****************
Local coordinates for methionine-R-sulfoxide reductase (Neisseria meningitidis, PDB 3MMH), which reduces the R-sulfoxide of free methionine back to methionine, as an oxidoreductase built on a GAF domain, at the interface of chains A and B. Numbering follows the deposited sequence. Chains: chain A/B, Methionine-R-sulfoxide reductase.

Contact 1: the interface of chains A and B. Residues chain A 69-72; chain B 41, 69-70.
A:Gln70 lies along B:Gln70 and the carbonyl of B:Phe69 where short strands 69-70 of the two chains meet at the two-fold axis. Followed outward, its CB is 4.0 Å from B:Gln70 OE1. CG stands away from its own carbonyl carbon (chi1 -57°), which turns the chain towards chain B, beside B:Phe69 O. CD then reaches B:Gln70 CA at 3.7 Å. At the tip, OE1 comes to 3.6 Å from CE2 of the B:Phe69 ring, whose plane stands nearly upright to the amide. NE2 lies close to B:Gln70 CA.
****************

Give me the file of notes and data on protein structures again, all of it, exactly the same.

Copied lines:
Local coordinates for methionine-R-sulfoxide reductase (Neisseria meningitidis, PDB 3MMH), which reduces the R-sulfoxide of free methionine back to methionine, as an oxidoreductase built on a GAF domain, at the interface of chains A and B. Numbering follows the deposited sequence. Chains: chain A/B, Methionine-R-sulfoxide reductase.

Contact 1: the interface of chains A and B. Residues chain A 69-72; chain B 41, 69-70.
A:Gln70 lies along B:Gln70 and the carbonyl of B:Phe69 where short strands 69-70 of the two chains meet at the two-fold axis. Followed outward, its CB is 4.0 Å from B:Gln70 OE1. CG stands away from its own carbonyl carbon (chi1 -57°), which turns the chain towards chain B, beside B:Phe69 O. CD then reaches B:Gln70 CA at 3.7 Å. At the tip, OE1 comes to 3.6 Å from CE2 of the B:Phe69 ring, whose plane stands nearly upright to the amide. NE2 lies close to B:Gln70 CA.